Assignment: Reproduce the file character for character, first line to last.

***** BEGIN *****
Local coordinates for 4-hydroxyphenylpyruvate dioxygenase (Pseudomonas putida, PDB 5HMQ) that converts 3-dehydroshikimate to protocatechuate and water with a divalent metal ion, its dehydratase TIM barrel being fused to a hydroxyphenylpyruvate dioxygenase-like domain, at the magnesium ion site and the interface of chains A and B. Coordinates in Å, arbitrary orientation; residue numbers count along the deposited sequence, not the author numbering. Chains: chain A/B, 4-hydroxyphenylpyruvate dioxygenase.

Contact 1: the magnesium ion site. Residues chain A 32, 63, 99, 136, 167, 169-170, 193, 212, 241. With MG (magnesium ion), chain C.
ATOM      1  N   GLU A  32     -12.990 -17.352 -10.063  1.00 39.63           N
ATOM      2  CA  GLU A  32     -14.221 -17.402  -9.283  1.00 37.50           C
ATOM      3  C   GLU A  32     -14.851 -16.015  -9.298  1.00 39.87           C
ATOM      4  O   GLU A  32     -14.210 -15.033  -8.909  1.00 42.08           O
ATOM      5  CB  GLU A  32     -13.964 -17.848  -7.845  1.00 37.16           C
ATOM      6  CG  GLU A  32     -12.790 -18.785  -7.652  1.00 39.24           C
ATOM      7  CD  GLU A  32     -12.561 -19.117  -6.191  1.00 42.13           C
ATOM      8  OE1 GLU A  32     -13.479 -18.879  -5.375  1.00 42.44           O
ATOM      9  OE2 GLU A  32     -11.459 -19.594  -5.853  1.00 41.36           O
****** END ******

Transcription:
Local coordinates for 4-hydroxyphenylpyruvate dioxygenase (Pseudomonas putida, PDB 5HMQ) that converts 3-dehydroshikimate to protocatechuate and water with a divalent metal ion, its dehydratase TIM barrel being fused to a hydroxyphenylpyruvate dioxygenase-like domain, at the magnesium ion site and the interface of chains A and B. Coordinates in Å, arbitrary orientation; residue numbers count along the deposited sequence, not the author numbering. Chains: chain A/B, 4-hydroxyphenylpyruvate dioxygenase.

Contact 1: the magnesium ion site. Residues chain A 32, 63, 99, 136, 167, 169-170, 193, 212, 241. With MG (magnesium ion), chain C.
ATOM      1  N   GLU A  32     -12.990 -17.352 -10.063  1.00 39.63           N
ATOM      2  CA  GLU A  32     -14.221 -17.402  -9.283  1.00 37.50           C
ATOM      3  C   GLU A  32     -14.851 -16.015  -9.298  1.00 39.87           C
ATOM      4  O   GLU A  32     -14.210 -15.033  -8.909  1.00 42.08           O
ATOM      5  CB  GLU A  32     -13.964 -17.848  -7.845  1.00 37.16           C
ATOM      6  CG  GLU A  32     -12.790 -18.785  -7.652  1.00 39.24           C
ATOM      7  CD  GLU A  32     -12.561 -19.117  -6.191  1.00 42.13           C
ATOM      8  OE1 GLU A  32     -13.479 -18.879  -5.375  1.00 42.44           O
ATOM      9  OE2 GLU A  32     -11.459 -19.594  -5.853  1.00 41.36           O